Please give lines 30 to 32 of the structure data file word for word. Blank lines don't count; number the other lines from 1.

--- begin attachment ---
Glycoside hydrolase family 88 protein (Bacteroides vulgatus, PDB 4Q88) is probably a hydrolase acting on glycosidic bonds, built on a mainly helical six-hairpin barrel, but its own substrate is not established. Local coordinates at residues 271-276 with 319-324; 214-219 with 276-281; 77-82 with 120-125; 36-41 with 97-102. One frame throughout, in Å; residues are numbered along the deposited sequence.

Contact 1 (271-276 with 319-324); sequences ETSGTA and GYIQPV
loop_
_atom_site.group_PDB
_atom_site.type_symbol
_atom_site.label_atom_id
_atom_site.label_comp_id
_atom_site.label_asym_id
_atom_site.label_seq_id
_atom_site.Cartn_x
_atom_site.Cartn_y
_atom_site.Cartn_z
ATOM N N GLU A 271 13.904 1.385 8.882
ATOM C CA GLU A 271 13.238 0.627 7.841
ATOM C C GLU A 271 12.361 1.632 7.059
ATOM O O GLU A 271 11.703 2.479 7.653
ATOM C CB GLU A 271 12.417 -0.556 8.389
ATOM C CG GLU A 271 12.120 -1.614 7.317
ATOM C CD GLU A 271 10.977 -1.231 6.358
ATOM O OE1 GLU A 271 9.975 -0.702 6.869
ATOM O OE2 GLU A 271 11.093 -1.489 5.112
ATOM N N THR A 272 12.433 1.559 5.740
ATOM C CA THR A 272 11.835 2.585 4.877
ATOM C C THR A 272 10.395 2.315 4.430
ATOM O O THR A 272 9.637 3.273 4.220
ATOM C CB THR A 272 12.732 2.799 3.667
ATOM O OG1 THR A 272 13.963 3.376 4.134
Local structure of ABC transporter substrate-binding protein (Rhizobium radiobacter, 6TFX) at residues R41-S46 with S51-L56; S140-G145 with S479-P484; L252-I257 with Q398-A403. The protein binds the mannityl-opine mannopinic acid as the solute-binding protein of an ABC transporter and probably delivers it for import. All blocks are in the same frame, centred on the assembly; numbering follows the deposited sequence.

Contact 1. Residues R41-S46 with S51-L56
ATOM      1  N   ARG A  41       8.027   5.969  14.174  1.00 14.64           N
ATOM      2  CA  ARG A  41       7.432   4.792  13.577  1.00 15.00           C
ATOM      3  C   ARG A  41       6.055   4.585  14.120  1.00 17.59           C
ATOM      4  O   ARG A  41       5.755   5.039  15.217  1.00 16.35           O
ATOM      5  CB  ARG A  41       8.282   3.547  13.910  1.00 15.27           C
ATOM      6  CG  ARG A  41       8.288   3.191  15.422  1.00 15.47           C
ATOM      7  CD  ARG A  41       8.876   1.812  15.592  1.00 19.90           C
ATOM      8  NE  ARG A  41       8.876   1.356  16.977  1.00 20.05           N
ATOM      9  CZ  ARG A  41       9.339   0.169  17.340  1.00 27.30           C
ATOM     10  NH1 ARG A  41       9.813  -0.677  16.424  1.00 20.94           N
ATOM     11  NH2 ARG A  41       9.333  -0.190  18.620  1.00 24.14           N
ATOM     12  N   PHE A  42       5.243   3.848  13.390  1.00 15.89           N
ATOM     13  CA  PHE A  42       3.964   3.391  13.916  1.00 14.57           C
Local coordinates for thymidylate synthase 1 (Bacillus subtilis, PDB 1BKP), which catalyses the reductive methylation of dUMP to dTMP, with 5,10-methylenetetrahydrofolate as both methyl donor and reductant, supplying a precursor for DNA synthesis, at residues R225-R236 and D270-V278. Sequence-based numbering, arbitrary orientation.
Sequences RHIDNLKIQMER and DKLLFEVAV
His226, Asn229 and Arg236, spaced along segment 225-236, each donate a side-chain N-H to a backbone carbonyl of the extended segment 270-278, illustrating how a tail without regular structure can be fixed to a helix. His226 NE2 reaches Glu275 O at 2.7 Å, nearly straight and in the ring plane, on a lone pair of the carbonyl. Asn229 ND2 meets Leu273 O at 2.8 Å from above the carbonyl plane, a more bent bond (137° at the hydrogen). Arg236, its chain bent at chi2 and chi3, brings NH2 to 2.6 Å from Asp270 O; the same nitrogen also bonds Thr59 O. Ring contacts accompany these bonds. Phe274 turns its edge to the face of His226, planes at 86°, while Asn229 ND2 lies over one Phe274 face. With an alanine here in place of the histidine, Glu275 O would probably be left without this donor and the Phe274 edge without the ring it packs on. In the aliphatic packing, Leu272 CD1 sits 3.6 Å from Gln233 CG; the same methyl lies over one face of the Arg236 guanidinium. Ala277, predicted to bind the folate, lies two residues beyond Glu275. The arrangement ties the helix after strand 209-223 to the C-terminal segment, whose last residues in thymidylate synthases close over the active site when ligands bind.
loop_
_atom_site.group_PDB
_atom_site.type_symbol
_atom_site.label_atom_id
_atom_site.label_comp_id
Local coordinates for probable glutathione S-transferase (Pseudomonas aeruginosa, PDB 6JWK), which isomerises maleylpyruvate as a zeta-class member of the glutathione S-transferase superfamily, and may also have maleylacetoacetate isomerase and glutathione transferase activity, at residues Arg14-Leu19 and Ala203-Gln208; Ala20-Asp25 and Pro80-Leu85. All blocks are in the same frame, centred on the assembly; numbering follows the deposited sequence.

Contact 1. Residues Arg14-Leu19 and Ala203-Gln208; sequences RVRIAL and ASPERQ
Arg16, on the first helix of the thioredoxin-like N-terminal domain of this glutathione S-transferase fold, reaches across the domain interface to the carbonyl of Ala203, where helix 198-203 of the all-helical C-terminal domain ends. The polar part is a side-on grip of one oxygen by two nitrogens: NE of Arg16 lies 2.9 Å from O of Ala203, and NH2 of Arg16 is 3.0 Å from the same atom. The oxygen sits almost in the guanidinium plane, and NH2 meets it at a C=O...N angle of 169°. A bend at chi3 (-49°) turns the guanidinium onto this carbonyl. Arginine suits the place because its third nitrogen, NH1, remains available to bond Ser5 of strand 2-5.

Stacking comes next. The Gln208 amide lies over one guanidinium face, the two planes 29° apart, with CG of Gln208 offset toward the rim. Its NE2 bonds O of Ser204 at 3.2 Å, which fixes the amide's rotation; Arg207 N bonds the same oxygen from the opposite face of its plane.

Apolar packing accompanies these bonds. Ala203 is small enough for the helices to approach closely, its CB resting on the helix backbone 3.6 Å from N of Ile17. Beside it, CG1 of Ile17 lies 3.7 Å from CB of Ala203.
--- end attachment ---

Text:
ATOM      1  N   ARG A  41       8.027   5.969  14.174  1.00 14.64           N
ATOM      2  CA  ARG A  41       7.432   4.792  13.577  1.00 15.00           C
ATOM      3  C   ARG A  41       6.055   4.585  14.120  1.00 17.59           C